Fig. 4
Fig. 4

Decision tree for the administration of fluids

Blood pressure

Blood pressure is a resuscitative target that has been investigated broadly. Guidelines recommend reaching a mean arterial pressure of 65 mmHg while recognizing that some patients may require higher values [3, 16]. This target is based on observational data reporting higher death rates when this target is not reached, while reaching higher values was not associated with a better outcome. Nevertheless, small-sized studies have shown a huge variability in the response to increasing mean arterial pressure to higher targets, suggesting that some patients may benefit from higher values [17, 18]. In a multicentric randomized trial including 776 patients in septic shock, no difference in 28-day mortality was observed between patients allocated to 65 or 85 mmHg. Interestingly, there was a lower incidence of acute kidney injury in the previously hypertensive patients allocated to the higher target [19]. As a result of the higher doses of norepinephrine that were required to reach the higher target, the incidence of atrial fibrillation was also significantly higher in that group. Hence, higher targets cannot be recommended in all patients. This study nicely illustrates that minimal targets should be reached in all patients and that, if needed, higher targets can be considered in some patients. If higher targets are considered, it is important to evaluate whether the patient responds adequately to the therapy, illustrating the need to measure the variable that is expected to be corrected.

Early goal directed therapy vs individualized approach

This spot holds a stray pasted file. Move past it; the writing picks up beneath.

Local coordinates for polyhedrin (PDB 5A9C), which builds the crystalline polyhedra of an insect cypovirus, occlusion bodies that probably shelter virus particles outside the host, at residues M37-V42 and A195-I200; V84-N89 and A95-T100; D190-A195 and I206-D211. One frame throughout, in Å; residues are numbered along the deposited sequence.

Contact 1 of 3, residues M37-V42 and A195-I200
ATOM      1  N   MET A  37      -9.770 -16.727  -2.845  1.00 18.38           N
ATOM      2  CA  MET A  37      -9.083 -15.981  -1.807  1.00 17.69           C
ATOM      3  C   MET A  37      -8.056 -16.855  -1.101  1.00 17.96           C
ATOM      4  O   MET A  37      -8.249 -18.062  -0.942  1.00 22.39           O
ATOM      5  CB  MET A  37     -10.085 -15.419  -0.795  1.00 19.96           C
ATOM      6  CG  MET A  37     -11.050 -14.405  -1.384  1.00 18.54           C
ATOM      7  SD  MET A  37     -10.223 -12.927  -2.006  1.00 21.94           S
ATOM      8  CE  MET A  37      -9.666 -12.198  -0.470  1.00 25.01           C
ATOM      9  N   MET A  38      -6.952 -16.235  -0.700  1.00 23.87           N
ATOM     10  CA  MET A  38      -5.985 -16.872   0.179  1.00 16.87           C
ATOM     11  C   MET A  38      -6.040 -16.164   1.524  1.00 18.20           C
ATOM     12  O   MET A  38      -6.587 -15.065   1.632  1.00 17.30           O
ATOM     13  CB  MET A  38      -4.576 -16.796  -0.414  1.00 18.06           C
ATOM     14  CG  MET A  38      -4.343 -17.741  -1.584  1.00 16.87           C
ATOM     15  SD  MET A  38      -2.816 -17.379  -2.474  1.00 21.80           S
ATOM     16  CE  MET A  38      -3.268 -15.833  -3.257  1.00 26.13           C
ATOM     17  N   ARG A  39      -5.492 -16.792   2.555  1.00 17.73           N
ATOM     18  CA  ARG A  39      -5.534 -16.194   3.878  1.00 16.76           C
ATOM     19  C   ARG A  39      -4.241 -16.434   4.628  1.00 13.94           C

Early goal directed therapy (EGDT) is the second target that has been studied extensively in septic shock patients. Of note, the term EGDT has become evasive as it was interpreted in many directions, so its initial meaning is sometimes lost. For some, EGDT represents aggressive fluid resuscitation, sometimes based on CVP, for others it represents optimal early hemodynamic resuscitation, for others the prompt use of broad-spectrum antibiotics, and so forth. EGDT consists of the optimization of oxygen transport (DO2) based on measurements of ScvO2 and administration of fluids, red blood cell transfusions, and inotropes. The concept of EGDT was initially tested by Rivers et al. [20] who demonstrated in a randomized trial including 263 patients with septic shock that EGDT markedly decreased 28-day mortality from 49% in the control group to 33% in EGDT patients. Even though the results of this study created an inspiring wave for early resuscitation, they also generated some debate, especially as the concept was brought into a resuscitation package, the so-called bundles, that initially were suggested as a help to guide resuscitation of septic patients, especially in difficult environments (when critical care specialists are not available), and were then moved into a law-enforced mandatory bundle. This was of course highly criticized as some part of the bundles (i.e., CVP/MAP) used elements that were present in both trial arms and could not be responsible for the differences in outcome between the two arms.